As we moved to the optimum listening position, the image opened up nicely. The location of the instruments seemed to be pin point through much of the speaker’s bandwidth but seemed to drift from upper midrange to highs. One of the characteristics of speakers in this price range seems to be greater consistency in character across the drivers. The Phase Tech was certainly so. I never got the feeling that I was listening to more than one driver. I did not hear anything that really stood out, like for instance the very low distortion and extension in the highest treble in the RAAL tweeter. But there is something very pleasant about a seamless product like this. Obviously, most attention to detail in the design is necessary to get such consistency. I can’t say that they performed any magic, but there was not a single deficiency that I could point out in these speakers. Overall, the character is smooth, perhaps fine linen if one is using fabric analogies.
Clean and smooth dominates my memory of these. I comfortably moved to the front row when someone else was playing Jazz at the Pawnshop fairly loud, closed my eyes and could sense that I was near the front of seating in a jazz club. The midrange and upper midrange would be my pick for the place that these shine best. Vocals and the space around them, subtle breath sounds and trembling, and the sense of emotion from great female vocalists, or their quirks are all coming through clearly. The lower midrange is clear, but a slight excess in bass response was, I found, a little distracting and perhaps limiting the performance here. Many would find this to be a positive thing, like Sonnie, who leans a little more to a heavier bottom end.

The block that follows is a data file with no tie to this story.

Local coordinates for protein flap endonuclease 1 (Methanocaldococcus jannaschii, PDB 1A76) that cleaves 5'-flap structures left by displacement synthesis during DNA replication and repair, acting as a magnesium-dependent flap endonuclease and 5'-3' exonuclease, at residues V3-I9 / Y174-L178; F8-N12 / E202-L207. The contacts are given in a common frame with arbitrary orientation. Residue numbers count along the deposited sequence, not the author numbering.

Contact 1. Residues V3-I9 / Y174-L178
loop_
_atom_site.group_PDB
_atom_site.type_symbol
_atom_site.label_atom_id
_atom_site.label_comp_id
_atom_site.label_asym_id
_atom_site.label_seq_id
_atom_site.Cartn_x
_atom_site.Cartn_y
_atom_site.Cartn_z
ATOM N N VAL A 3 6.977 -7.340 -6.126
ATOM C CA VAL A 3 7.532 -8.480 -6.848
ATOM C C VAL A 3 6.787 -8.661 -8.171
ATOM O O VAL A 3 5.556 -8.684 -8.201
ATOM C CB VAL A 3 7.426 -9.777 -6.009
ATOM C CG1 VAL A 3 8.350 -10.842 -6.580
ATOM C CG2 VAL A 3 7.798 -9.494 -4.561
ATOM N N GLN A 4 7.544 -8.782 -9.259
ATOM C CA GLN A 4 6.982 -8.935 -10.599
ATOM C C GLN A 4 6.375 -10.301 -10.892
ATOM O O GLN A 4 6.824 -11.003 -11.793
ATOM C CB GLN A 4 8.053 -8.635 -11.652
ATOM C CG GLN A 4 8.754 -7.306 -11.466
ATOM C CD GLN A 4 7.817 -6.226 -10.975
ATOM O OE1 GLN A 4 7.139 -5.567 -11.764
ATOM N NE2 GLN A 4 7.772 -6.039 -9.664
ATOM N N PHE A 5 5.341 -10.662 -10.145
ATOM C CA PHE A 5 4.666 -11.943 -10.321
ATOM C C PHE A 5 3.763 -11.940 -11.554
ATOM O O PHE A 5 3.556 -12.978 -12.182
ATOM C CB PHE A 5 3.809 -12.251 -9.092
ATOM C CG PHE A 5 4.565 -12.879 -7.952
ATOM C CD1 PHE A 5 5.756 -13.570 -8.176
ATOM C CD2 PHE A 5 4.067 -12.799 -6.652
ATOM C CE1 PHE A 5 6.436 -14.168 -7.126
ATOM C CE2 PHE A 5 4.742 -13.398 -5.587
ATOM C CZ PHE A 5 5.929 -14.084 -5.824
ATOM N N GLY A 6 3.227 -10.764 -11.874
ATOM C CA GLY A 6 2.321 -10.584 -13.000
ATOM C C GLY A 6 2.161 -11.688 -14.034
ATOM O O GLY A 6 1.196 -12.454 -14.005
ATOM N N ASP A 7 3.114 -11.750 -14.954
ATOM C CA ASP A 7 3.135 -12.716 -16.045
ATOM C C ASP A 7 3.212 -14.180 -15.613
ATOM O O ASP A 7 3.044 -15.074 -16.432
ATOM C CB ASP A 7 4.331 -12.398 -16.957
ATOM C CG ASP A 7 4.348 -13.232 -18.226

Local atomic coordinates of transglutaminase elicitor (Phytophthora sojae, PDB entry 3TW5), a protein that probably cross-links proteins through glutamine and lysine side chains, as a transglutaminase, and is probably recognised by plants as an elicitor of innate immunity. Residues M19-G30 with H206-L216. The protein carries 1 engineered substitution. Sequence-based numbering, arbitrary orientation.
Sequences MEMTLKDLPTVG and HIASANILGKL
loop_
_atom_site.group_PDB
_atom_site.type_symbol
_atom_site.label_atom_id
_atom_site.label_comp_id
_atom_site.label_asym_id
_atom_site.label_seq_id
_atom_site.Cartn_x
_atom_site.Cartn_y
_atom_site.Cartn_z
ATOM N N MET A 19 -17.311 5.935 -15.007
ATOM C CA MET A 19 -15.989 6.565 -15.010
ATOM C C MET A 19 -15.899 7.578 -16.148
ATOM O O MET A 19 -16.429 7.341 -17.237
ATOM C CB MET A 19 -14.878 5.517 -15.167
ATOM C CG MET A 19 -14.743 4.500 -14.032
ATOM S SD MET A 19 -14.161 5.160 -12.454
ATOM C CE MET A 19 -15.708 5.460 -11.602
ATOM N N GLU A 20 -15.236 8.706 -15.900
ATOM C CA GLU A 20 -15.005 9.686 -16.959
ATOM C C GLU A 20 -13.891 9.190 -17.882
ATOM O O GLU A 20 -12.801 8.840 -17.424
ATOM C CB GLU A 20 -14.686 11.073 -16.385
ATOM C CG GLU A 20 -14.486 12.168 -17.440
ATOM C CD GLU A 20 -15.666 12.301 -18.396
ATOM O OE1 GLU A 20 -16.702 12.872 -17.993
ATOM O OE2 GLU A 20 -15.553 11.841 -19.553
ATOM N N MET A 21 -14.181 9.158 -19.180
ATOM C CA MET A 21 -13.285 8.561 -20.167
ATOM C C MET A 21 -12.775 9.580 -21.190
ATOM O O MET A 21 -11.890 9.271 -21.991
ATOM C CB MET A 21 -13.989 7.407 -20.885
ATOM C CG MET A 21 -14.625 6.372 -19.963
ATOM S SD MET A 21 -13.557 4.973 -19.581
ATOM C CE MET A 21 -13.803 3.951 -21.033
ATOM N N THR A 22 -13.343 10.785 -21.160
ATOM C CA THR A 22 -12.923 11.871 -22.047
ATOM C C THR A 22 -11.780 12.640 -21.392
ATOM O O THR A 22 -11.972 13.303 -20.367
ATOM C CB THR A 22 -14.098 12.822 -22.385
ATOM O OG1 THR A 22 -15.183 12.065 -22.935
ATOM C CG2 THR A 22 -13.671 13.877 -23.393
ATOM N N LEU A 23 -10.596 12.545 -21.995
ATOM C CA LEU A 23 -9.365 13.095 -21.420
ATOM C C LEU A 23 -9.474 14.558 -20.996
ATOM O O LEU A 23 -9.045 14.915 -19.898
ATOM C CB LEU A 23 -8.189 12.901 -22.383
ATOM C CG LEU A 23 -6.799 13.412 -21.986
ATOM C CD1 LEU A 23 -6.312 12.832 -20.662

They can rock. Opening up the amp on the Stevie Ray Vaughn track and on the Talking Heads never seemed to strain them and they delivered on the impact expected from this kind of music. I found myself more comfortable playing them loud than many other speakers I have experienced. They had no edge when listening to Eva Cassidy let go or on the Melody Gardot track that tends toward sibilance. So where is there room for improvement? I can’t say that there are any obvious deficiencies, but I also cannot say that these speakers called me to listen for extended periods of time. While I felt that there were no missing eccentricities to Joni Mitchell’s voice, I was not seduced to listen more and more. The magic wasn’t there, but the speakers were competent in all areas that I look for. Maybe the tendency toward a bit heavier bass and the smoothness did not capture my attention. At this level it is a matter of personal preference, and while I was pleasantly surprised by the performance of the Phase Techs, they just did not resonate with me and did not make me feel the emotion in the music like, for instance, the Martin Logan Montis. Perhaps not a fair bar to set, as the Montis are three times the price, but that is what I felt when listening to these speakers. This is a speaker in which you will be hard pressed to find anything you don’t like.